64 and 5 Years from Al-Nakba

64 and 5 Years from Al-Nakba
These words are not to list the consequences of Al-Nakba, the numbers of refugees and villages destroyed, the amount of land taken, etc., but more to shed light on the Palestinian spirit following 1948. This article addresses how Al-Nakba has influenced the lives of Palestinians, positively and otherwise, and also sends a message to the Israelis, and those who doubt our cause, that we are not just physically present on this land; rather, we define the character of this land. We are here to stay, and we will prevail.

64 years from Al-Nakba

The term Al-Nakba was coined by the Lebanese historian Constantine Zureiq who used it to describe the events that took place in Palestine in 1948. It is the name that the Palestinians came to use to depict what they went through in 1948; the attempt to dissolve their identity in this world, to abolish the very character that constitutes the structure of their existence – politically, economically, and culturally. Nonetheless, the Palestinians were driven from their homes, their land, and their country as the new state of Israel was established upon the remaining rubble of the Palestinian people. At least that was what the Israelis and the rest of the world thought! The tribulation of the year 1948 is infamously distinguished by the atrocity of occupation and the establishment of the Israeli state on 78 percent of Palestine and the expulsion of some 800,000 Palestinians to the diaspora. This followed dozens of massacres committed against Palestinian communities by Jewish gangs and the invasion of some 500 villages that were quickly turned into Jewish neighbourhoods in a desperate attempt to create an alternate new Jewish reality.  

Al-Nakba is not something of the past, as Israel and many others think; its reminiscence will live in the hearts and minds of all Palestinians – refugees or not – because it signifies Palestinian steadfastness against Zionist philosophy, which proclaims “A land without a people for a people without a land.” Palestinians have emerged victorious from Al-Nakba, in spite of all the massacres and attempts to depopulate the land: the 160,000 remaining Palestinians in Israel 64 years ago have become 1.57 million Palestinians – 20.5 percent of the population living in what is known as Israel today.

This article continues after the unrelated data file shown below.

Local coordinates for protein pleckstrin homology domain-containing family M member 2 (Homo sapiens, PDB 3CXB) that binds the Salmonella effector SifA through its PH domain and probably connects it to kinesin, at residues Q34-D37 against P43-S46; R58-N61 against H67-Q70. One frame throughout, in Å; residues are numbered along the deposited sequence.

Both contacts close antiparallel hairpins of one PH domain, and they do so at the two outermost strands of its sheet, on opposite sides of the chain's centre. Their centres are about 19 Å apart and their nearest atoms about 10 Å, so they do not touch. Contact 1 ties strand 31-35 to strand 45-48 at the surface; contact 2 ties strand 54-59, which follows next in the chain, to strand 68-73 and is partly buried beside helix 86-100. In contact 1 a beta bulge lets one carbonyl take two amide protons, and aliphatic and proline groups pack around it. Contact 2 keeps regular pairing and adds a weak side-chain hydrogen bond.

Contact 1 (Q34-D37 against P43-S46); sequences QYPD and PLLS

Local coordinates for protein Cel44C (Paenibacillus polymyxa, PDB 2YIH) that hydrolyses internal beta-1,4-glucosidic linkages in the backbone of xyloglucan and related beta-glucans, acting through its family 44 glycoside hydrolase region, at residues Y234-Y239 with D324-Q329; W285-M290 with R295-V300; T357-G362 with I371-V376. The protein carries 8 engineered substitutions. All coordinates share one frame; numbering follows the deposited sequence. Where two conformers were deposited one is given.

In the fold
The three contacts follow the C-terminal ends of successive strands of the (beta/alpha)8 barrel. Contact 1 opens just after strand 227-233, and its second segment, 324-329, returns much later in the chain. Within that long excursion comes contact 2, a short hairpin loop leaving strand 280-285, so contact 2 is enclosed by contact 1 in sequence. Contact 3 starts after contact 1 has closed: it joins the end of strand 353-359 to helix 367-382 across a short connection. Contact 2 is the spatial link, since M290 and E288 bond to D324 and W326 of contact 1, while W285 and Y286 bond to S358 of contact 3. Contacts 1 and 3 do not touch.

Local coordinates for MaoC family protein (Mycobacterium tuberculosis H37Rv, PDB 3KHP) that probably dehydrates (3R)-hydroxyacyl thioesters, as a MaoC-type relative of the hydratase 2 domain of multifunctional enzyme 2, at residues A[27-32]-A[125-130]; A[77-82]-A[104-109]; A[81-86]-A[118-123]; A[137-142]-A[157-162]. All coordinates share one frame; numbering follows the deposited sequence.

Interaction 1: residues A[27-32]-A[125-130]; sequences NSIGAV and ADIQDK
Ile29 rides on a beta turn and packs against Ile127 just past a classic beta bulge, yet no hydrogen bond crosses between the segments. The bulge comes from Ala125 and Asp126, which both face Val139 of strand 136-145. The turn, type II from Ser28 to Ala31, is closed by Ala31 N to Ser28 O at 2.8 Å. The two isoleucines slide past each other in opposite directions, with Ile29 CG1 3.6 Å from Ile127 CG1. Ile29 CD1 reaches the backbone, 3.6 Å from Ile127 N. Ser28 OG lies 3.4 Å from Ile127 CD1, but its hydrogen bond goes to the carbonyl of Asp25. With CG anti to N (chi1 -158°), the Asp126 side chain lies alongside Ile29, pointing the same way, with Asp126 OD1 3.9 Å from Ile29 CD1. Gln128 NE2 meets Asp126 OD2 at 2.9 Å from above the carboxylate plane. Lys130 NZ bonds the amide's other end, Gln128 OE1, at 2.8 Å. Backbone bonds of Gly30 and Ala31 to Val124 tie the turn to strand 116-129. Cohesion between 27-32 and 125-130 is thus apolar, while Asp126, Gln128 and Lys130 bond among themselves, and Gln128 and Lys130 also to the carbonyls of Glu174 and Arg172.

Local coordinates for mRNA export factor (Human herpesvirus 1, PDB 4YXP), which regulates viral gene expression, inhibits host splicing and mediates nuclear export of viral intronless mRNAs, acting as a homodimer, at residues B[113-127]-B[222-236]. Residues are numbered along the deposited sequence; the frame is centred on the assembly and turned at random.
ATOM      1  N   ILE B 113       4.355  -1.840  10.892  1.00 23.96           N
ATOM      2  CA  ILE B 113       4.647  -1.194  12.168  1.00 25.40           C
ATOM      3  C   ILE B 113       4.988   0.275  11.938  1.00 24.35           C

Even though 64 years have passed, the Palestinian refugees and the Palestinians in general still commemorate Al-Nakba, sending a clear and explicit message to Israel and the rest of the world that Palestine shall not be forgotten. The homes, the fields, the villages are not forgotten: in Akka, Bissan, Haifa, Yaffa, Ramla, Safad, Umm Rashrash, and others; and the robbed homes and properties will not slip the minds of Palestinians no matter how much time goes by. The generations will always remember and recall Al-Shajara, Kafr Bir’im, Al-Tina, Al-Qastal, Fajja, Al-Tantura, Umm ‘Ajra.

Despite all Israeli methods to terrorise and eradicate the Palestinians from their land between 1948 and 1967 – massacres, the transfer of 70 percent of the Palestinian population, the persecution and oppression – the Israelis failed to accomplish their goal. In fact, the bulk of the Palestinians driven out of their homes still live nearby. Records show that some 46 percent of all Palestinians still live within the 1948 borders of Palestine, 35 percent are in the surrounding countries, and the rest are dispersed throughout the world. This is an explicit indication to Israel that it is losing the demographic battle with the Palestinians; and it will be a matter of time until this Israeli apartheid regime understands that the minority cannot rule over the majority.